to support such views."
He categorically said, "I am not an atheist,"
and when referring to those who deny the Creator,
he used the term "fanatical atheists."
Charles Darwin said, "I have never been an atheist."
So out of the eight famous men on the poster,
there is only one who was an atheist: Ernest Hemingway.
According to his biographer, back in 1961, Hemingway, quote,
"pushed two shells into the twelve-gauge Boss shotgun,
put the end of the barrel into his mouth,
pulled the trigger and blew out his brains."
There's your poster boy when it comes to atheism.
Keep in mind that even though some of these men
claim to believe in God,
it doesn't necessarily mean that they're believers
in the one true Creator revealed in the Scriptures,
or that they're genuine Christians.
However, when atheists use theists or agnostics
to promote their godless agenda,
they're being dishonest.
Then again, coming from those who claim
that morality is relative to each person,
convenient dishonesty should not be a surprise.
(Ray Comfort) Do you believe in moral absolutes?
No, I do not.
(Ray Comfort) Is rape wrong?
Rape is wrong in our culture, yes.
(Ray Comfort) Is rape always wrong?
It depends on your beginnings.
If you say that you have a respect for other human beings,
then yes, rape is always wrong.
(Ray Comfort) So there are moral absolutes?
Is rape absolutely wrong?
In my opinion, it is.
(Ray Comfort) So who makes the rules?
We do.
(Ray Comfort) So if Hitler made the rules and he had the majority?
If Hitler made the rules, yes,
we would be living in a society
that Hitler would consider moral,
but which I would not consider moral.
(Ray Comfort) Did Hitler put into practice survival of the fittest?
- No. - What was he doing, then?
He was murdering people.
(Ray Comfort) But that's survival of the fittest.
No, that's not survival of the fittest.
(Ray Comfort) It is, it's the lion eating the antelope.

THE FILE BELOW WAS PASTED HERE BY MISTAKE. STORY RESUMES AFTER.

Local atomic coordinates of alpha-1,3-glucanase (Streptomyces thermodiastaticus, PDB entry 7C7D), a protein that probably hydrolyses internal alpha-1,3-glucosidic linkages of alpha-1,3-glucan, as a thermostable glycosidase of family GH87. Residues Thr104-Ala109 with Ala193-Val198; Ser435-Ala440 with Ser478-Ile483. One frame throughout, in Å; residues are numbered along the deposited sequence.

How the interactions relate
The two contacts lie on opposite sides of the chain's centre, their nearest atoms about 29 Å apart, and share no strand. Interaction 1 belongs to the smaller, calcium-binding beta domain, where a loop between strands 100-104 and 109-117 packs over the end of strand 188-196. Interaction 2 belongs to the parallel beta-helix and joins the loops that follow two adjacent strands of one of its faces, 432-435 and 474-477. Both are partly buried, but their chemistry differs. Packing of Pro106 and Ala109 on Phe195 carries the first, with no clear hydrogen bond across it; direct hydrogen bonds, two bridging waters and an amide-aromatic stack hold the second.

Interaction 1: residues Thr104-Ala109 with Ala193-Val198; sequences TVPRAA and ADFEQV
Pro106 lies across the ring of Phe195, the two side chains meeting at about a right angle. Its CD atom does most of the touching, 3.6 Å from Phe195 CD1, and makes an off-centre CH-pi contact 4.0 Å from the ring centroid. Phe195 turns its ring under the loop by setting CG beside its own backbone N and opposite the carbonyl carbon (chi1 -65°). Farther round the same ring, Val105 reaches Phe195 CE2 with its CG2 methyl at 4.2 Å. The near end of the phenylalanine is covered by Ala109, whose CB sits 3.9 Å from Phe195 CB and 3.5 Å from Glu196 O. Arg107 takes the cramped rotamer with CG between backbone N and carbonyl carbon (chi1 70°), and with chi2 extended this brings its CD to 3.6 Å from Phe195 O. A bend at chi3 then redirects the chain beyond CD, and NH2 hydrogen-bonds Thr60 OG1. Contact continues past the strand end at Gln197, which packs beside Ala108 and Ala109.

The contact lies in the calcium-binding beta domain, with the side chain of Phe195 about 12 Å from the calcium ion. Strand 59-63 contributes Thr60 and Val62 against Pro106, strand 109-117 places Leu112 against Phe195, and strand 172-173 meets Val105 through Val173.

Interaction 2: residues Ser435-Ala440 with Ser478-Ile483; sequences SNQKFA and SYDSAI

No, there's much more to evolution
than just this kind of crude "kill and be killed" model
that you have in your head.
(Ray Comfort) But I have seen a quote from Richard Dawkins saying,
"Evolution in its rawest is incredibly cruel."
It is, yes.
(Ray Comfort) That was Hitler putting evolution into practice.
That does not mean it was moral.
(Ray Comfort) It was immoral.
Nobody's claiming that evolution is a moral process.
Evolution is a very harsh and cruel process.
(Ray Comfort) Do you believe in evolution?
- Yes, I do. - Do you have a dog?
- Yes. - Love your dog?
I do love my dog.
Yes, I do. I love animals.
(Ray Comfort) Okay, well, your pet dog and your rotten neighbor
are drowning.
You can only save one of them.
Who would you save?
Hmm, that is a tough one.
I can only save one?
(Ray Comfort) Why are you hesitating?
I think I would save my dog.
I don't know why I'm really hesitating.
Because, I don't know,
I feel like people would see me as a bad person
if I said the dog.
I'll save my dog.
(Ray Comfort) So is your neighbor not worth saving?
Well, he's not worth saving more than my dog is.
I'd go with the dog.
I mean, you would want to save the animal.
So I would want to save my dog.
Well, we're animals. I believe we're all equal.
I don't think humans have like, a higher, like, place.
(Ray Comfort) So you think dogs are more valuable than human beings?
Do you believe in evolution?
Yes, I do.
(Ray Comfort) So it's just a matter of survival of the fittest.
Your neighbor's a primate, and you've got a canine,
and you like the canine more than you like the primate.
Would that be right?
Pretty much, yeah.
I mean, it's survival of the fittest, I mean--
- Survival of the fittest? - Yeah, pretty much.
(Ray Comfort) You said you believe in evolution.
So it's just a matter of survival of the fittest?
Yeah.
(Ray Comfort) If he drowns, he drowns, big deal.
Oh, well yeah, that is true.
- Are you an atheist? - Yeah.
(narrator) "Any fetus is less human than an adult pig," Richard Dawkins.
(Ray Comfort) So you don't think God exists?
More like I know.